Tea towels a class act at exhibition
ENGLAND: A university is hosting an exhibition to mark the changing “class and cultural aspirations” of British generations — through tea towels.
Drying to Know, a two-week exhibition at Bath Spa University’s Bath School of Art and Design campus, will focus on informative and instructional tea towels to highlight how the kitchen staple can be used as a communication tool.
Art fans will be encouraged to view the humble tea towel as a work of art, form of advertising, instructional guide and a “celebration of all things British”.
Join the dots
ENGLAND: Would-be artists will need a little lead in their pencil to complete the illustrations in a new dot-to-dot version of the ancient Kama Sutra sex guide.
The original book, based on ancient Indian Hindu philosophies and first translated into English in 1883, is believed to have been written around 1,600 years ago. It includes chapters on Sexual Union, About A Wife, and About Others’ Wives.
The new version includes several incomplete illustrations of recommended positions including the inverted crow and the tortoise. The design team behind the book said it was an “obvious subject for a dot-to-dot”.
US: Authorities have been left baffled after a small alligator was found under an escalator at a US airport.
A maintenance worker at Chicago’s O’Hare International Airport discovered the alligator, which is about 30cm long. A police officer captured the reptile by putting a dustbin over it. The alligator is now being cared for by the Chicago Herpetological Society.
Chicago police spokesman Jose Estrada said: “We don’t know where it came from or how long it’d been residing in the airport facilities. It’s one of those random incidents.”
Street sweeper fanatic
USA: Some people are into fast cars or sleek aircraft. But McKinley Page, from Pennsylvania in the US, has nurtured an obsession with a more mundane vehicle: the street sweeper.
Page is arguably the world’s most enthusiastic devotee of the machines, and has been obsessed with them since his first glimpse of one as a child nearly 50 years ago in Newark. He says the noise and movement of the brushes captivated him.
As a teenager, he even bought his own street sweeper, and used it to clean streets in his Newark neighbourhood when city workers failed to make the rounds.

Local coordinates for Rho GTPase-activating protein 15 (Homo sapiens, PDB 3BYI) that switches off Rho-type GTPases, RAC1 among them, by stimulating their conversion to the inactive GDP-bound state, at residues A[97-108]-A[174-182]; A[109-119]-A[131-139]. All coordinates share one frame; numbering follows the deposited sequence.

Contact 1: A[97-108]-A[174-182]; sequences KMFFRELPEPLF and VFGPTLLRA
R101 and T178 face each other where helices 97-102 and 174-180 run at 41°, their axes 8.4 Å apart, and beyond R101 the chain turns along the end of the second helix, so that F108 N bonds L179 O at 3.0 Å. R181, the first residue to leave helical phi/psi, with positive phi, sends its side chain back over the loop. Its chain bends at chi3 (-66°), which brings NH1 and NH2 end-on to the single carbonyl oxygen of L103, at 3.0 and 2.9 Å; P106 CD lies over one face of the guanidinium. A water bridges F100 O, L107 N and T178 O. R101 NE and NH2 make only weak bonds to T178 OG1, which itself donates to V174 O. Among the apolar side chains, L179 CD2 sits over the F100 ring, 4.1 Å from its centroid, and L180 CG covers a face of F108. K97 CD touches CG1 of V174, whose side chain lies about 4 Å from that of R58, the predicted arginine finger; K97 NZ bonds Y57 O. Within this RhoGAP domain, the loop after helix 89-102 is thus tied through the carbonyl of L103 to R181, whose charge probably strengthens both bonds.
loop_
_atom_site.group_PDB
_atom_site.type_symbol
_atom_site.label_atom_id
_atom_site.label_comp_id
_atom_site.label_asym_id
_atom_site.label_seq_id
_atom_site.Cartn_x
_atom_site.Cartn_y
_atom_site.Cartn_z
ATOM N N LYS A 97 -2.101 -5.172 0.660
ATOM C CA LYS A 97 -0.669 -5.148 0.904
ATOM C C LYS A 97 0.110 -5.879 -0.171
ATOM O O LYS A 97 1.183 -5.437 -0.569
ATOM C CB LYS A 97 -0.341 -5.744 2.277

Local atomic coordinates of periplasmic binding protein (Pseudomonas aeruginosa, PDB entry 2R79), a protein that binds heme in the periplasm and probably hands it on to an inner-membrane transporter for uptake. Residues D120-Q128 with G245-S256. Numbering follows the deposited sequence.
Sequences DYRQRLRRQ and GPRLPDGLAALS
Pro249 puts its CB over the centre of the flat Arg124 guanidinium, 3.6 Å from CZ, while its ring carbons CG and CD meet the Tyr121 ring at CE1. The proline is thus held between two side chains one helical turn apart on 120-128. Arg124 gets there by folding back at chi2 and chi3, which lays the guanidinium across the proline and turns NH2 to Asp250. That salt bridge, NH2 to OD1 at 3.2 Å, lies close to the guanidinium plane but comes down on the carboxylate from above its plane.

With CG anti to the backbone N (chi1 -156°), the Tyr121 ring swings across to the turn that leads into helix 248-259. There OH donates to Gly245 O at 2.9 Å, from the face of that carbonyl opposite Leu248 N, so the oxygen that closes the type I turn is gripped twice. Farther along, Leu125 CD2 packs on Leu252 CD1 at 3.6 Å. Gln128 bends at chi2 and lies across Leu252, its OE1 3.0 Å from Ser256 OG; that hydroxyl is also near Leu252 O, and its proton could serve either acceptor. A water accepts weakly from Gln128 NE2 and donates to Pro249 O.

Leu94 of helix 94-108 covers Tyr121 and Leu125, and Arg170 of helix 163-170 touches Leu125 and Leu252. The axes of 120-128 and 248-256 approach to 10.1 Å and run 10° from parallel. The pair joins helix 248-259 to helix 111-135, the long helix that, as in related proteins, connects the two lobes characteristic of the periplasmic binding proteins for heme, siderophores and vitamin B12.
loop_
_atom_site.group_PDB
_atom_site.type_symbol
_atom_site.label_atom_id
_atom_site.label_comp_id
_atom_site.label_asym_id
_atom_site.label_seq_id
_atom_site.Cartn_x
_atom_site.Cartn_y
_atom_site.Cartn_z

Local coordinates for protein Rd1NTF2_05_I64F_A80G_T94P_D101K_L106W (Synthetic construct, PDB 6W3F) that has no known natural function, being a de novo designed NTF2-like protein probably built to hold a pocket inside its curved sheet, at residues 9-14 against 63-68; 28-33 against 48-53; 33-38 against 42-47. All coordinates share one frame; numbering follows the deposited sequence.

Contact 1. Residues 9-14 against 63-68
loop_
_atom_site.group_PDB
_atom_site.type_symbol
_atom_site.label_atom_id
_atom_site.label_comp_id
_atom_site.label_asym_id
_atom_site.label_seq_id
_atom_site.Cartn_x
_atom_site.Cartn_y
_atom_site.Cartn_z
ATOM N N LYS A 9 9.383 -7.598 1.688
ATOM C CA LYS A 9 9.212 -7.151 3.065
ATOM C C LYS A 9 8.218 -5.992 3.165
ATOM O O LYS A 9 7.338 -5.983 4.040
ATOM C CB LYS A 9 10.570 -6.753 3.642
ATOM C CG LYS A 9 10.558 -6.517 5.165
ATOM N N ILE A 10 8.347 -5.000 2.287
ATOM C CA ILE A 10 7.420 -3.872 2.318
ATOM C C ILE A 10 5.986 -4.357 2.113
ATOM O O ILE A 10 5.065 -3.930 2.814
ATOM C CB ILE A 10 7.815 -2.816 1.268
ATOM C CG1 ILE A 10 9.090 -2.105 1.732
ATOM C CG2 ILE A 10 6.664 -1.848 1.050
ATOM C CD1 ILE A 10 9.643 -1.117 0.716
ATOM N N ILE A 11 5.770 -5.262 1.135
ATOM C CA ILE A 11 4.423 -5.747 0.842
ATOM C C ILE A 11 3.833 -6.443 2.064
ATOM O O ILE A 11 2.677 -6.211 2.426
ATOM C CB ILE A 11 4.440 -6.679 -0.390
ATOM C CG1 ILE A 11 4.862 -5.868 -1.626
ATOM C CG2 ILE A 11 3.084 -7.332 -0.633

Goodbye Boston beards
USA: US baseball stars David Ortiz and Shane Victorino will shave their beards off in a promotion at Gillette’s headquarters in Boston.
The Boston Red Sox players will be joined by policeman Steve Horgan who was photographed with his arms in the air celebrating when Ortiz struck a grand slam in the American League Championship Series match against Detroit. A fan chosen by social media also will take part in the shave-off.
The Red Sox players’ beards became a symbol of their solidarity as they went from worst in the American League East last year to first this year by winning the team’s third World Series title in a decade.
Nepal’s cawing ‘bird brother’ amazes crowds,
NEPAL: A young man with a microphone stepped onto a small stage and cawed like a crow. Minutes later, hundreds of noisy birds circled above him, perched on trees and sat on roof tops, astounding the crowd at a show called the “crow conference”.
Gautam Sapkota, fondly known in Nepal as “charidada” or “bird brother”, then made another series of sounds. The crows fell silent before disappearing into the grey sky before dusk.
“I told them to come, sit, be quiet and fly away,” said Sapkota, a 30-year-old school dropout who has been doing “crow shows” at schools since 2005 to entertain students and raise awareness about nature and the conservation of birds.
He says he can imitate the sounds of 251 kinds of birds and hopes for recognition of his talents from Guinness World Records. He plans to broaden his conservation message with an album that remixes Nepali songs with the sound of a crane.
“I want to preserve the sounds of birds which may eventually become extinct, by keeping them in recordings,” he said.
Conservationists say 149 of Nepal’s 871 bird species face the threat of extinction. Although not considered to be threatened, crows are disappearing fast.
Sapkota has given more than 3,200 shows in 66 of Nepal’s 75 districts and received an award from the conservation group WWF-Nepal for his efforts.
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